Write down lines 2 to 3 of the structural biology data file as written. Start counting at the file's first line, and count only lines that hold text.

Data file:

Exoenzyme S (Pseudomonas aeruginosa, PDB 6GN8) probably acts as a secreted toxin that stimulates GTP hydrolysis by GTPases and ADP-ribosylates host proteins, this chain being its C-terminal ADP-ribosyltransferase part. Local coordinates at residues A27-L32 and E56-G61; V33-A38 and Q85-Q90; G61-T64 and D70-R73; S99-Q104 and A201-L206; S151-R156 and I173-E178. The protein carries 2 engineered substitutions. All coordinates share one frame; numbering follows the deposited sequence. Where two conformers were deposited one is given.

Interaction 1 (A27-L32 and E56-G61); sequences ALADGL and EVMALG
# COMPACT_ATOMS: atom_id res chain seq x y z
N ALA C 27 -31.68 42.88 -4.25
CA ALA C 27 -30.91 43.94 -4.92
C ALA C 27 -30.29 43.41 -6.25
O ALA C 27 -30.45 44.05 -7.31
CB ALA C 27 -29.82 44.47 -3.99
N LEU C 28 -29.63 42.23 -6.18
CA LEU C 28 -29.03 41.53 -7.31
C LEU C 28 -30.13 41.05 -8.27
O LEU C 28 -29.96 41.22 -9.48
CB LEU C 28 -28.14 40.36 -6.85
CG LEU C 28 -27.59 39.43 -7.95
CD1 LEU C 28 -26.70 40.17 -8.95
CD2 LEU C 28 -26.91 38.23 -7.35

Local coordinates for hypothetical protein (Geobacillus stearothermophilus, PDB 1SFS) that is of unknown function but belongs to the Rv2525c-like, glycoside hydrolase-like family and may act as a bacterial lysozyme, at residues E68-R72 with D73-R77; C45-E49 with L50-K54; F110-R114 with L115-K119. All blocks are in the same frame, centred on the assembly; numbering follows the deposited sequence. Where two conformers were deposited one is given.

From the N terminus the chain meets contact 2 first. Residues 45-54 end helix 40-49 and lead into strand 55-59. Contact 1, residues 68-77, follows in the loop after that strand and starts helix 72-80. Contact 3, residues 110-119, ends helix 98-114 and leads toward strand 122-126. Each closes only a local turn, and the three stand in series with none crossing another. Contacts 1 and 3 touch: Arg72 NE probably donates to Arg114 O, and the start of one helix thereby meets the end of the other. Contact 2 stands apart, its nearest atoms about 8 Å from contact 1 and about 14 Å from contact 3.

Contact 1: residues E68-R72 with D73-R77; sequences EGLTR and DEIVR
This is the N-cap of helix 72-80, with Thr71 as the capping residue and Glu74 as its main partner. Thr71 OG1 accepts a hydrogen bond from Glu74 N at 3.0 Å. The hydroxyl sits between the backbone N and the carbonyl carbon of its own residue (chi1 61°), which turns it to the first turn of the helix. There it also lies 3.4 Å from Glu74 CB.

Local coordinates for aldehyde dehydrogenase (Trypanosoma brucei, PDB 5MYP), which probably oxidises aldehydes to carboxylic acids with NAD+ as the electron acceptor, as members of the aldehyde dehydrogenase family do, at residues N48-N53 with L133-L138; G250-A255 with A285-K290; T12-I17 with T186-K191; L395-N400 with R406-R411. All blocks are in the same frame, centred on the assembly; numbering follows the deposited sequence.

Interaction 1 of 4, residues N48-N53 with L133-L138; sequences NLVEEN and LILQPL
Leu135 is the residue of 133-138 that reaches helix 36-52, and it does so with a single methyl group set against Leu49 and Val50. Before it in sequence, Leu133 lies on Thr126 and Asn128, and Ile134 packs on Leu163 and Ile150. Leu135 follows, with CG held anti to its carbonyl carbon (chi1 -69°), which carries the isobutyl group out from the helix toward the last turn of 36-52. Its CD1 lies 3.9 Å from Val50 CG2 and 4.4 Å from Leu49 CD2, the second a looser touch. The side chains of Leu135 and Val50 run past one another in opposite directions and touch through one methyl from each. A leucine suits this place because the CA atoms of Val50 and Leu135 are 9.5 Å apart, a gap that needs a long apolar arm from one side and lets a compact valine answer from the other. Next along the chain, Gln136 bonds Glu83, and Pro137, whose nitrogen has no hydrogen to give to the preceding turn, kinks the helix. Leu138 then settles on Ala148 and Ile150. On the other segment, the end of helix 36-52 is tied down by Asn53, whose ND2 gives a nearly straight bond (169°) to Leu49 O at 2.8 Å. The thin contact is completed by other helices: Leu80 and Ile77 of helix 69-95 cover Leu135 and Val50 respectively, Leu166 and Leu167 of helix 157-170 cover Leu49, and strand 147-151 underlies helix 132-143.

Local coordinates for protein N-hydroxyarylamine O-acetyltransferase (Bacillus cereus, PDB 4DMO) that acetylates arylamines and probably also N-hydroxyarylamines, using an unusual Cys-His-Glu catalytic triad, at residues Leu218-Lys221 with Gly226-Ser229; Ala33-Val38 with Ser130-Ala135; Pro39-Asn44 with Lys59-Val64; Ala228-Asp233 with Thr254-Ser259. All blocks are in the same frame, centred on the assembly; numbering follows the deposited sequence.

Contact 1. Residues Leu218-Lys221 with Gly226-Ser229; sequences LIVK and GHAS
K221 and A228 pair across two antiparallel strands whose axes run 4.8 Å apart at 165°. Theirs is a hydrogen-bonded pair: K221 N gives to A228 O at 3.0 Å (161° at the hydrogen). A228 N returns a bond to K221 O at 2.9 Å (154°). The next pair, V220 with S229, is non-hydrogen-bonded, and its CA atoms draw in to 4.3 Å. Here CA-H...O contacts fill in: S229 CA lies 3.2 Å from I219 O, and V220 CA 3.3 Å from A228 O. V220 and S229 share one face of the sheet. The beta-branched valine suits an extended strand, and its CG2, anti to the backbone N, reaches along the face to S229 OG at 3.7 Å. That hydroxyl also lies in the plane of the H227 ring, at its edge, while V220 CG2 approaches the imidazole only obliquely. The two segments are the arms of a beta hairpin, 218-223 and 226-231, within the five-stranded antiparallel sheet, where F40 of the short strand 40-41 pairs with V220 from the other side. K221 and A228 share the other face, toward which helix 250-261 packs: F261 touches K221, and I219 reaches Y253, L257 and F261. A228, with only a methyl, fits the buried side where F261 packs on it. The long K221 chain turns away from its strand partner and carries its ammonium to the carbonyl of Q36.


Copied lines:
Interaction 1 (A27-L32 and E56-G61); sequences ALADGL and EVMALG
# COMPACT_ATOMS: atom_id res chain seq x y z